“Self-analysis is such a big part of their development. There is nothing more powerful that seeing yourself do something and we use it as a training tool.”

 

Coventry

It is all very different from the early days in Rice’s career over in England. “The landscape has changed. It is more about learning and developing rather than being told what to do and if you didn’t do it you’d be hammered! That was the old way when I went as a young boy.

 

“I went on a number of trials from age 12 right up until I moved over to Coventry at 15. I found the first week very difficult and once I settled in it became easier but to be honest I never really enjoyed the experience. I never settled for many reasons.

 

“I did really well in the first year over there when I was playing two years above my age with the u17s but I wasn’t really happy and once it started to affect my performance and my mental state, that was the sign to get out of there. I was waking up dreading going to training. I went up to the academy manager and said I was out of there and I had my bags packed.”

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Academy Coaches

That experience and varied experience of the rest of Rovers’ extensive coaching staff is available to help influence the young players at Rovers. “Looking at our u17 coaching team, I went at 15 to England, Pat Flynn also went at 15 and Keith O’Halloran stayed and went at 18.

 

“Flynny went to Wolves, left there and progressed up through lower level clubs and played a bit, whereas I made a decision to come home, while Keith went later and ended up playing in the Premiership with Middlesbrough. So we can talk to our lads about our different experiences and pass that on.

 

“In the u19s we have Aidan Price who had a fantastic League of Ireland career, John Martin who played in the league and then there is Damien Duff. He is an amazing person to have in charge of the new 15s squad and it is great for the kids to be around him.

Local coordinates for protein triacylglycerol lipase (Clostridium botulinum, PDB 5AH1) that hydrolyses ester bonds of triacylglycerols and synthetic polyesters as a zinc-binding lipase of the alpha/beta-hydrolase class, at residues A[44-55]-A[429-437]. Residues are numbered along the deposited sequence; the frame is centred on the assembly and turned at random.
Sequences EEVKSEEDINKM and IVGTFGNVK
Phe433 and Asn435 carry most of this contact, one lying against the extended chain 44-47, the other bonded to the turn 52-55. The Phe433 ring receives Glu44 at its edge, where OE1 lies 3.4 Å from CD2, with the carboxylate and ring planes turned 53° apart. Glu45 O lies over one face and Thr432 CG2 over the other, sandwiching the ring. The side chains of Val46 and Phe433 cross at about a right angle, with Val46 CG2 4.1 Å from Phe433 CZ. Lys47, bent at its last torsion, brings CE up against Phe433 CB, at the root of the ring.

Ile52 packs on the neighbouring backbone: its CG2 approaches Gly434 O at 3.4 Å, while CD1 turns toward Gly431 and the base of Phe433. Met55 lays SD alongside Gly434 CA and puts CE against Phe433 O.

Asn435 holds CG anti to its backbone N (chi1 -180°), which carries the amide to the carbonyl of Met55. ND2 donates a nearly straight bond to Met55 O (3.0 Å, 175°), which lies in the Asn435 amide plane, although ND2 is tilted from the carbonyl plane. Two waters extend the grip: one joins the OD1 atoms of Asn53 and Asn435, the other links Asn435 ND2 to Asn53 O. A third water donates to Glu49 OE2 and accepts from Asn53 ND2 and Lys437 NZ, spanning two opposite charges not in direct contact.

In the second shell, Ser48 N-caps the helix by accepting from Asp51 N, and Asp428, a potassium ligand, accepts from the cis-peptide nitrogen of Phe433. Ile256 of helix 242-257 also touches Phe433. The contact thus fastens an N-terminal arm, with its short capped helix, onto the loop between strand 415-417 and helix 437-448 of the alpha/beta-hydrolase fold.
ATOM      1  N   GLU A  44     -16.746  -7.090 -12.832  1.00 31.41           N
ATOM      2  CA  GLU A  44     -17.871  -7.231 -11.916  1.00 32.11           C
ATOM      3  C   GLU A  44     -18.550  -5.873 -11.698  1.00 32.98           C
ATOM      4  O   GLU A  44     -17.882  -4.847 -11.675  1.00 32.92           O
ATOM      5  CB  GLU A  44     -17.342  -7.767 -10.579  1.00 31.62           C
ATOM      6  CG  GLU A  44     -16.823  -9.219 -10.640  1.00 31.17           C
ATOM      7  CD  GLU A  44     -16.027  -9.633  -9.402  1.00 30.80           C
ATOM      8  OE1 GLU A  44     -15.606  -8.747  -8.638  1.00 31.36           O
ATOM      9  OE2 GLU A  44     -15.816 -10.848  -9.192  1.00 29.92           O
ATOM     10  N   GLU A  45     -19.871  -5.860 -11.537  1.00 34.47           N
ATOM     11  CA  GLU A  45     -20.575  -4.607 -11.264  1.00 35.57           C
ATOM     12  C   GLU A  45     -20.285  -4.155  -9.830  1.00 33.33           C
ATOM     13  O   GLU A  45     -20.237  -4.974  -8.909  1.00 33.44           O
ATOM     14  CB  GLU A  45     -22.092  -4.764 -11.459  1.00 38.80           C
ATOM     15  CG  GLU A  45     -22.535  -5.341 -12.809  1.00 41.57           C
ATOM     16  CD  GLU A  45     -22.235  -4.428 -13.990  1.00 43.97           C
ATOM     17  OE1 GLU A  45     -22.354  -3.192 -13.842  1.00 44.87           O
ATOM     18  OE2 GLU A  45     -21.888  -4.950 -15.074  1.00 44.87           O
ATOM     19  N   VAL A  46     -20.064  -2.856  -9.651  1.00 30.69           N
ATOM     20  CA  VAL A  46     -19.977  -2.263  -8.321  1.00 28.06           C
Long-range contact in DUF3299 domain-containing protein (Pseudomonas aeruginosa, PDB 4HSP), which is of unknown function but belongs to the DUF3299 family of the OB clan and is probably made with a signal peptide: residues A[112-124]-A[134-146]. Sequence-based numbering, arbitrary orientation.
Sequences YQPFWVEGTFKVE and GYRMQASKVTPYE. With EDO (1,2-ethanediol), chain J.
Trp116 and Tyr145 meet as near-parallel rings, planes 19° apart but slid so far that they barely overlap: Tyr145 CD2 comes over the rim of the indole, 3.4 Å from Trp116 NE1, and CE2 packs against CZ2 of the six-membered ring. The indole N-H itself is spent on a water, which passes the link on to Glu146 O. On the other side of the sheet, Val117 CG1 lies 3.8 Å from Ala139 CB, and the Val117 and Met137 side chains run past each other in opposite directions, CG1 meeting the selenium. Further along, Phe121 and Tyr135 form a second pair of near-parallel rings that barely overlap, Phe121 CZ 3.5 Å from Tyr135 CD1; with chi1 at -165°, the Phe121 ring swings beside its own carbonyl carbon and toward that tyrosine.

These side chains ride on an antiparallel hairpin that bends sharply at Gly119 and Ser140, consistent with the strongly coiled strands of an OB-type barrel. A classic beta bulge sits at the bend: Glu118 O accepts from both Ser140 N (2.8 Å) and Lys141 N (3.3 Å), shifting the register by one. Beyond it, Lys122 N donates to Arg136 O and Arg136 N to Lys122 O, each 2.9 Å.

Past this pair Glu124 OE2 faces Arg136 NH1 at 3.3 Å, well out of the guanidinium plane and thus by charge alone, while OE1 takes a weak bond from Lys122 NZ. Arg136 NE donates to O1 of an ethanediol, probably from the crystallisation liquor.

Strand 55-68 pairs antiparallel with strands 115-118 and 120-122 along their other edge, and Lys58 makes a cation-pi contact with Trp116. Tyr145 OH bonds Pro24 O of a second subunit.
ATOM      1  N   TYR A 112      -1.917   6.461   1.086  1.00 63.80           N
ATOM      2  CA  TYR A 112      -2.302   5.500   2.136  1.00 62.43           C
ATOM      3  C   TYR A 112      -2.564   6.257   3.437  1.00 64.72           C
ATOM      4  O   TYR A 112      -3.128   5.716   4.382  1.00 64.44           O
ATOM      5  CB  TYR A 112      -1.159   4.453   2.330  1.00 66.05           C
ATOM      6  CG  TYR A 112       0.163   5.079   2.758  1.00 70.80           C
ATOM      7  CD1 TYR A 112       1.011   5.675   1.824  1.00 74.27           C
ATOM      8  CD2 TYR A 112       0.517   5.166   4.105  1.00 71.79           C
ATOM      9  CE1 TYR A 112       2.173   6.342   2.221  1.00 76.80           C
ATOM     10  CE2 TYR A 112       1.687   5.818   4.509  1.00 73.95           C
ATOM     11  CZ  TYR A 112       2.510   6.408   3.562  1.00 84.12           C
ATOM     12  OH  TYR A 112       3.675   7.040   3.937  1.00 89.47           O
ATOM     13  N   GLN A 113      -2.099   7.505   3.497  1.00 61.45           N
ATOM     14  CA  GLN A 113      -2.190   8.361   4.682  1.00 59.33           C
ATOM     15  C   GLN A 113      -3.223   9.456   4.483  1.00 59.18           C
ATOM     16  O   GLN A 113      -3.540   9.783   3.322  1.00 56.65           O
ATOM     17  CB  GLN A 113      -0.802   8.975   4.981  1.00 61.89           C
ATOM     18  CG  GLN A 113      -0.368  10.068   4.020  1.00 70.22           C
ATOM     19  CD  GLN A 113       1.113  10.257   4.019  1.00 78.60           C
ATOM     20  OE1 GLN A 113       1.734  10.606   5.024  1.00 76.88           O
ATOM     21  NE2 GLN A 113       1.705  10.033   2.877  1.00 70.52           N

“We have Stephen Bradley, Stephen McPhail and Shane Robinson. It is an open environment we have in Roadstone. The coaches generally meet every week from the first team coach down, u19s, our team at 17s. It is really important to know what is going on, who is doing well and what areas we need to improve on.

 

“Ultimately we are in the charge of teams but we are looking to develop individuals and for them to progress. We have to give them the structures within the teams for them to fulfil that potential – that could mean moving them to the u19s team or up into the first team. That is the real goal.

 

“I’m on the Elite Youth A licence course at the moment along with Shane Robinson. It is the first time it has been run in this country and it is technically the pro licence for coaches working with elite youth players.”

 

u17

The Hoops u17 team are currently second in the Southern Elite Division table. “We are in a good place. The key objective of the team now is to develop these boys in the Shamrock Rovers way so they are capable of progressing – into the u19s and progressing as young adults as well as footballers. That is what we are trying to instill in the boys.

 

“We get them together on Monday, Wednesday and Friday with a match at the weekend. They also come in early on the training nights to do some strength and conditioning work. Plus some of the more local lads would be in for a gym session on a Tuesday night with Pat Deans – that is solely strength and conditioning.

 

“At Rovers, we are looking to develop players for our first team. That is the ultimate goal. If you look down through the coaching staff that we have right through to the younger ages, there is a real passion for the club and the aim to develop players and get back to winning trophies. Our main objective is for players to come here and we will improve and develop them.”

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Development squad

For a number of seasons the FAI have put together a Future Developers Squad and Rice has taken charge of the squad at the Kennedy cup in recent years. The squad, that plays at u15 level, is selected by FAI Emerging Talent Programme coaches, compiled of players who are technically excellent but are lack the physicality to compete in their age group.

 

“The idea is that over the years too many players get lost in the game in our country because of physicality and the emphasis at times on all about winning. Players can be the most technical and intelligent player that the teams have but physically they can be overrun in games so then they can be left out.

 

“Ultimately we would have lost a lot of players who were late developers. If we can keep them in the game, then develop that strength and power to go with their technical ability and the game intelligence and all of a sudden we have a player on our hands.

 

“The FAI have looked to make sure we keep these boys in the game and focussed and that the international team – although they aren’t quite physically there for them – it is not a million miles away. We don’t go on size but players who are technically astute as that suits how we want to play.”

 

Published in Hoops Scene 16/2017 Shamrock Rovers v Glenville (FAI Cup First Round)